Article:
He is born in 1922 to French Canadian parents in Massachusetts. For the next seven years, he speaks only French. His Roman Catholic faith shapes him; it does so for the rest of his life.
As a child, he writes: a newspaper, a diary, radio plays, even a novel.
He plays football in high school, and plays well. He’s offered a football scholarship to Columbia University in New York City. New York inspires.
World War II begins. He becomes deeply concerned by the shift in morals happening around him. He leaves college, joins the Merchant Marine. He writes a novel called The Sea is My Brother that won’t be published for 70 years, long after his death.
He returns to Columbia; he leaves again, this time for the Navy. He lands in a psychiatric unit; he is discharged. He returns to New York, but not to Columbia. He begins to meet with other writers. He already knows Allen Ginsberg. William Burroughs introduces him to philosophers and drugs. What becomes the Beat Generation – he names it – is forming and coalescing.
His father dies. He turns to a new writing project. It becomes The Town and the City, a fictionalized autobiography. He meets Neil Cassady. Their intense friendship becomes the heart of the most famous road trip account in modern American literature: On the Road.
His poetry is spontaneous, too. And confessional. He says it is “a kind of new-old Zen Lunacy poetry, writing whatever comes into your head as it comes, poetry returned to its origin, in the bardic child, Truly ORAL…instead of gray faced Academic quibbling. Poetry & prose have for long time fallen into the false hands of the false.” His example of gray faced Academic quibbling: T.S. Eliot.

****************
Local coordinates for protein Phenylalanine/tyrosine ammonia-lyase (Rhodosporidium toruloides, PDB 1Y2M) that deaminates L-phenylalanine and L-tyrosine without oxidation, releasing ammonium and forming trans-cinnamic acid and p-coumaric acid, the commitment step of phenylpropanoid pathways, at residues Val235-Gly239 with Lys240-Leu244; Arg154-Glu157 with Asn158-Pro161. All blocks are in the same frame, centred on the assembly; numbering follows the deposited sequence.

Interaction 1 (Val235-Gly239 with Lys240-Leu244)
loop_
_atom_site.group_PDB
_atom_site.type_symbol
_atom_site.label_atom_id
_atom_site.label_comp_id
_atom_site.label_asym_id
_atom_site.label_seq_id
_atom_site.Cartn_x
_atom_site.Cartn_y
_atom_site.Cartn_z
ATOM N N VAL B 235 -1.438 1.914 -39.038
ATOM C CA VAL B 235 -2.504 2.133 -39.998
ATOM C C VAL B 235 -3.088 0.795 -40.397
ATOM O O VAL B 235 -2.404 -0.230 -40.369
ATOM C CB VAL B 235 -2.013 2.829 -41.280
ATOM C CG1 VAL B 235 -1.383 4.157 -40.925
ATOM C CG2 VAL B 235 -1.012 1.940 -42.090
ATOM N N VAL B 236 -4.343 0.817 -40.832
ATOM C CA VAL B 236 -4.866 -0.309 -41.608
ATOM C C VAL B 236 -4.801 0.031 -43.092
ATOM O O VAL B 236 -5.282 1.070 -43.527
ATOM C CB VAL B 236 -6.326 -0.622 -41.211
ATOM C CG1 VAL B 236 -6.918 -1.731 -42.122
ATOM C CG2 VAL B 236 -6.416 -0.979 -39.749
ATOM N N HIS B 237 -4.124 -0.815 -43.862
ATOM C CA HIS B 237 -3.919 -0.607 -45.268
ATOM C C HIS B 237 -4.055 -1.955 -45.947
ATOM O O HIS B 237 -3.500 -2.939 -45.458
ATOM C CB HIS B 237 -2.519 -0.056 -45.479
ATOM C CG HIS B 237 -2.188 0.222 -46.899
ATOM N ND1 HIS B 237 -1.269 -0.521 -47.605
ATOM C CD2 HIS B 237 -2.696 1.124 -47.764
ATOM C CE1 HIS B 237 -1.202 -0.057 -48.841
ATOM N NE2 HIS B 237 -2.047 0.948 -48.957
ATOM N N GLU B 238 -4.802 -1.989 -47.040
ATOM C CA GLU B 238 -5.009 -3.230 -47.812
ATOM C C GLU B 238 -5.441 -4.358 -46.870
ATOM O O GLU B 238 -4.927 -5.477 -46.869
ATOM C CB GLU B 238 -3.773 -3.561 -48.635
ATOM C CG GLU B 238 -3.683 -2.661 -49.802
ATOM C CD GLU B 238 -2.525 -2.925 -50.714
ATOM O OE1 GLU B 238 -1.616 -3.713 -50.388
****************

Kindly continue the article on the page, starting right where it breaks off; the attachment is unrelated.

No longer: “These new pure poets confess forth for the sheer joy of confession. They are CHILDREN. They are also childlike graybeard Homers singing in the street. They SING, they SWING…”
He names them: Ginsberg, Rexroth, Ferlinghetti, McCLure, Corso, Gary Snyder, Philip Lamantia, Philip Whalen, himself.
He writes this poem. Instructions: read aloud.
And when you showed me Brooklyn Bridge
in the morning,
And the people slipping on ice in the street,
two different people
came over, goin to work,
so earnest and tryful,
clutching their pitiful
morning Daily News
slip on the ice & fall
both inside 5 minutes
and I cried I cried
That’s when you taught me tears, Ah
God in the morning,
And me leaning in the lamppost wiping
nobody’s know I’d cried
or woulda cared anyway
but O I saw my father
and my grandfather’s mother
and the long lines of chairs
and tear-sitters and dead
Ah me, I knew God You
had better plans than that
So whatever plan you have for me
Splitter of majesty
Make it short
Make it snappy
bring me home to the Eternal Mother
At your service anyway,
(from Scattered Poems by Jack Kerouac, City Lights Books)
The Beats converge on San Francisco as home base. He studies Buddhism. He writes more novels, published as paperbacks. He Americanizes haiku.
He dies in 1969. His widow seals his papers. When she dies, the archive opens.
He becomes a legend. An American legend.
He is Jack Kerouac.
On Tuesdays in the month of September, we’re featuring a series on the Beat poets. On Sept. 2, we had an introduction. Today is Jack Kerouac. On Sept. 16, it will be Allen Ginsberg, followed by Denise Levertov on Sept. 23 and Frank O’Hara on Sept. 30.
More reading on Jack Kerouac:
Naked Angels: The Lives and Literature of the Beat Generation by John Tytell (2006)
Atop an Underwood: Early Stories and Other Writings, by Jack Kerouac (2000)
Door Wide Open: A Beat Love Affair in Letters, 1957-1958, by Joyce Johnson (2001). Johnson also published a biography of Kerouac in 2012: The Voice is All: The Lonely Victory of Jack Kerouac.
Kerouac: A Biography, by Ann Charters and Allen Ginsberg (1994)
Memory Babe: A Critical Biography of Jack Kerouac, by Gerald Nicosia (2001)
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